Max Hightower, a senior at Sherman High School in North Texas, always loved theater. He sang in his school’s chorus and was in school plays but had never landed a speaking part.
Then, two weeks ago, he was cast as Ali Hakim, a leading role in the Rodgers and Hammerstein musical “Oklahoma,” after another student was cut from the roster.
“It was just overwhelming,” the 17-year-old told HuffPost. “I was so excited. I ran and told all my friends.”
But that joy was short-lived. Max was called into the principal’s office on Friday, where he says he was told about a “new policy” stating that students could only be cast in roles that aligned with the sex they were assigned at birth.
Max, a transgender boy, would no longer be able to play the male part of Hakim. Local outlet KXII first reported that Max had been removed from his role.
When Max left the principal’s office, he saw a line of other students who had been cast in the musical and were waiting to get the same disappointing news.
“We just had this giant cry sesh outside of the choir room,” Max said.
Sherman High students and parents who spoke to HuffPost said that about a dozen students ― transgender, nonbinary and cisgender alike ― were cut from the show because their sex assigned at birth did not match the sex or gender presentation of the roles in which they were cast. Three parents said their cisgender daughters who had been cast in male roles or wore masculine clothing for their roles were cut from the show due to the school’s new rules.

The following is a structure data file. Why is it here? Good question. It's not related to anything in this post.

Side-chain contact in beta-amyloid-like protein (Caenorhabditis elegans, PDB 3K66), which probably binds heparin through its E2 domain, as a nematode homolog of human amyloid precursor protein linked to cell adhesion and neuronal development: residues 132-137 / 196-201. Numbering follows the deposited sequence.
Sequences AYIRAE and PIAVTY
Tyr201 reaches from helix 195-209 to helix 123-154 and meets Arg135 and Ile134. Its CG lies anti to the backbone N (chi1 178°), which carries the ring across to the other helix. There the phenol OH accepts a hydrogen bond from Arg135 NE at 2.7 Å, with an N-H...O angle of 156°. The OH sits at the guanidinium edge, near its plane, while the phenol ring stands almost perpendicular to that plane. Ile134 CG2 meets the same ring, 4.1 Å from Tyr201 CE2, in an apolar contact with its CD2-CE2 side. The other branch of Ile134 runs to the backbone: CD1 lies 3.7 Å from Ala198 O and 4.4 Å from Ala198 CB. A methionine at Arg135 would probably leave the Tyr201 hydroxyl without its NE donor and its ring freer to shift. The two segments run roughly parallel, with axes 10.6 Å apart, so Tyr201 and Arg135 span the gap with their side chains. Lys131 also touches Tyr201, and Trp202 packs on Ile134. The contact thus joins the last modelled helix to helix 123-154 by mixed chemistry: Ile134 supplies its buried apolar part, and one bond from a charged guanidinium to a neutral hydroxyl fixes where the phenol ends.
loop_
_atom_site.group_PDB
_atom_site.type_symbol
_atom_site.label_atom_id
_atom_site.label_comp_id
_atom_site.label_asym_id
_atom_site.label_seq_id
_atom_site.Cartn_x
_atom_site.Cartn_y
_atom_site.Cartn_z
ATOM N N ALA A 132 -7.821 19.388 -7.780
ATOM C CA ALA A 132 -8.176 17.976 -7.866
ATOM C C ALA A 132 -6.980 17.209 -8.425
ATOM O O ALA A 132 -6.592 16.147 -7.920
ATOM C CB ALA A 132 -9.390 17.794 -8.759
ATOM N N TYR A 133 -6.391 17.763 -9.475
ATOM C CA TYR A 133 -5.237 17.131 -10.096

Meghan Cone, the communications director for the Sherman Independent School District, told HuffPost that there isn’t a blanket policy on how students will be cast for future performances and that she was “unable to address the number of students impacted.”
“As it relates to this particular production, the sex of the role as identified in the script will be used when casting. Because the nature and subject matter of productions vary, the District is not inclined to apply this criteria to all future productions,” Cone wrote in a statement.
Like most plays, “Oklahoma!” does not note that sex should factor in casting.
The school’s performance of “Oklahoma!” has been postponed until early 2024 because the district learned about “mature adult themes, profane language, and sexual content” in the show, Cone said, adding that the district is working to produce a version that is “appropriate for the high school stage.” The musical revolves around two fiery love triangles against the backdrop of Oklahoma’s journey to statehood, but Sherman families said the school has put on the musical in the past without any issues.
“It’s very clear to us and all the other parents and families that this isn’t an issue about ‘Oklahoma!’ itself or the content of the show,” Kayla Brooks, who said her daughter lost her part, told HuffPost. Her daughter had been cast as a male ensemble character in August.
“This is an issue about a trans kid who got cast as one of the lead roles,” Brooks said.
“I am really disappointed that the school district didn’t take the opportunity to educate the concerned person about gender-blind casting and the history of theater.”
– parent Betty Price
CJ Price, a senior at Sherman High who was also removed from her part, said that she and some of her cisgender female cast mates were told they could no longer participate because they preferred to dress as cowboys instead of wearing dresses.